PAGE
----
Northeastern Section - 40th Annual Meeting (March 14–16, 2005)

Paper No. 9
Presentation Time: 4:00 PM


PRINCIPATO, Sarah M., Environmental Studies, Gettysburg College, 300 North Washington St, Box 2455, Gettysburg, PA 17325,

The focus of this study is to evaluate an Earth System Science course taught to Environmental Studies majors. The Department of Environmental Studies at Gettysburg College requires all majors and minors to take ES 223: Earth System Science as part of a core set of courses, which also includes Environmental Policy, Principles of Ecology, Introduction to Geographic Information Systems, and other courses in the natural sciences, social sciences, and humanities. In addition to completing the core courses, students chose a concentration in the subject area of their choice. Students enrolled in ES 223 usually have no previous geological training and commonly have taken only one course in the natural sciences. There is no Geology Department at Gettysburg College, and Earth System Science is sometimes the only course in the Geological Sciences that Environmental Studies majors take.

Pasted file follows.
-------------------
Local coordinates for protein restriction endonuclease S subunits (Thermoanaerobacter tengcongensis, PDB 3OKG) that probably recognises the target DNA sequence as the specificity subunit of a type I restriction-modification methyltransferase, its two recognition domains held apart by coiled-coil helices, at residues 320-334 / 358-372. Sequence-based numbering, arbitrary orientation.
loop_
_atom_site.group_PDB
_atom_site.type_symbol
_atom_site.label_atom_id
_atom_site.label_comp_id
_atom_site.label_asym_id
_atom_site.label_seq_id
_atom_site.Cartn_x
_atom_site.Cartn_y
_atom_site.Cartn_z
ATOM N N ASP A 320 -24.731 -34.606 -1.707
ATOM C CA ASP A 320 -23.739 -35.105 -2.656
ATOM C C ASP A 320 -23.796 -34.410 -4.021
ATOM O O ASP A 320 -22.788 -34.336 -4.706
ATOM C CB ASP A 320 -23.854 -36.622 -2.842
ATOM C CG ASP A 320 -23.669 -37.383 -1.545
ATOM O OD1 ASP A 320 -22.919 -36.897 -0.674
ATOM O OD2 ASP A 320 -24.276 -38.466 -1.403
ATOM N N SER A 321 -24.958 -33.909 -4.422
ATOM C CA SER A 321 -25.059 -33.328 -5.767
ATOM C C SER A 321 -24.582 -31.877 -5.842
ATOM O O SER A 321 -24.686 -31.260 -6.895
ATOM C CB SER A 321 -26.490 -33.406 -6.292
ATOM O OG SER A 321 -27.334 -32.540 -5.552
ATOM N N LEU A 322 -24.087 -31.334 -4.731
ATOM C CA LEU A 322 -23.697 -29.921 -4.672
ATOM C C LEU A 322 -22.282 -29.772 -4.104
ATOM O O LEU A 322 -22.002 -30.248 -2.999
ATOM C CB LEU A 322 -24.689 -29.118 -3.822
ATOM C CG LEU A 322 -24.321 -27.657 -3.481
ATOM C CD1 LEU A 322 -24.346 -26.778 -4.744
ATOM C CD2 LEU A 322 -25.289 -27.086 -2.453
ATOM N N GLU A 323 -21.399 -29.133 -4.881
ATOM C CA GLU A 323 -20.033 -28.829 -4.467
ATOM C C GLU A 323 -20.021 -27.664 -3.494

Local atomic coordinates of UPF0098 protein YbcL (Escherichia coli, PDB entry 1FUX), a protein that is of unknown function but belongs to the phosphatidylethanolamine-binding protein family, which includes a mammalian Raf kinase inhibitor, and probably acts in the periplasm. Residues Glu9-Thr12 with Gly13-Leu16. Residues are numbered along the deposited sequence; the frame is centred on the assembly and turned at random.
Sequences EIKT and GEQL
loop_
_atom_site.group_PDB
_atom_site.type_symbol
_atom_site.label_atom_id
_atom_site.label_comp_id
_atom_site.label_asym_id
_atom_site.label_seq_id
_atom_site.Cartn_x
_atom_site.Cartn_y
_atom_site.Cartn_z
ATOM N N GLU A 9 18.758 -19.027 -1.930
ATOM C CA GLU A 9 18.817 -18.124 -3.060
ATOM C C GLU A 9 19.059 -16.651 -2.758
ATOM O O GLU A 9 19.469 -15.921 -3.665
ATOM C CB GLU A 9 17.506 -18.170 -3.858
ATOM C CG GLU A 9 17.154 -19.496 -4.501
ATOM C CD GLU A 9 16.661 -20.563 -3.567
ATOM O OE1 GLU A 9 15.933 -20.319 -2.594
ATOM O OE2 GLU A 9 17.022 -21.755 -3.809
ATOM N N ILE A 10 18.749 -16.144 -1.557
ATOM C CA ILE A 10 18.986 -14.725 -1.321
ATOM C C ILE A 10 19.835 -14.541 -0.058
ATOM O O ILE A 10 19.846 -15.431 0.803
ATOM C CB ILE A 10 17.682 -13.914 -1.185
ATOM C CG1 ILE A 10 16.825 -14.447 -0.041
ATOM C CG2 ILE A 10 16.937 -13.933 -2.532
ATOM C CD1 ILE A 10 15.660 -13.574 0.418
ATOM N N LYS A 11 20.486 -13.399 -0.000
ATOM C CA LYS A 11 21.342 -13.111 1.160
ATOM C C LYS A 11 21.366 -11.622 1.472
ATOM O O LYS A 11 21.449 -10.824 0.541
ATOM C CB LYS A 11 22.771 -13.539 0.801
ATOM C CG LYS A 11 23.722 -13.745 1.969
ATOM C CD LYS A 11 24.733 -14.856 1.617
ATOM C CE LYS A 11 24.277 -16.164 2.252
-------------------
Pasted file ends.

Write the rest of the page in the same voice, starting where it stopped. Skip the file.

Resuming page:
The purpose of this research is to examine the use of laboratory assignments and projects in ES 223. Twenty-four students completed a post-class survey addressing questions about the laboratory sessions during Fall, 2004. They were asked to evaluate each lab in terms of knowledge gained, enjoyment, and relevance to the major and their future career. Students commonly rated the laboratory projects that included fieldtrips and fieldwork the highest in all categories, even though they had extensive lab reports to write about the fieldwork. In-class labs were commonly rated lower in terms of enjoyment and variable in terms of knowledge gained, even though these labs were completed within the three hour allotted time. Laboratory assignments about Groundwater Properties, Streams, and Energy were ranked as the most relevant to the major. Results regarding future careers are variable, perhaps indicating that students are uncertain of their career goals. The results of this analysis reinforce the importance of modifying traditional geological laboratory assignments when teaching in an interdisciplinary department.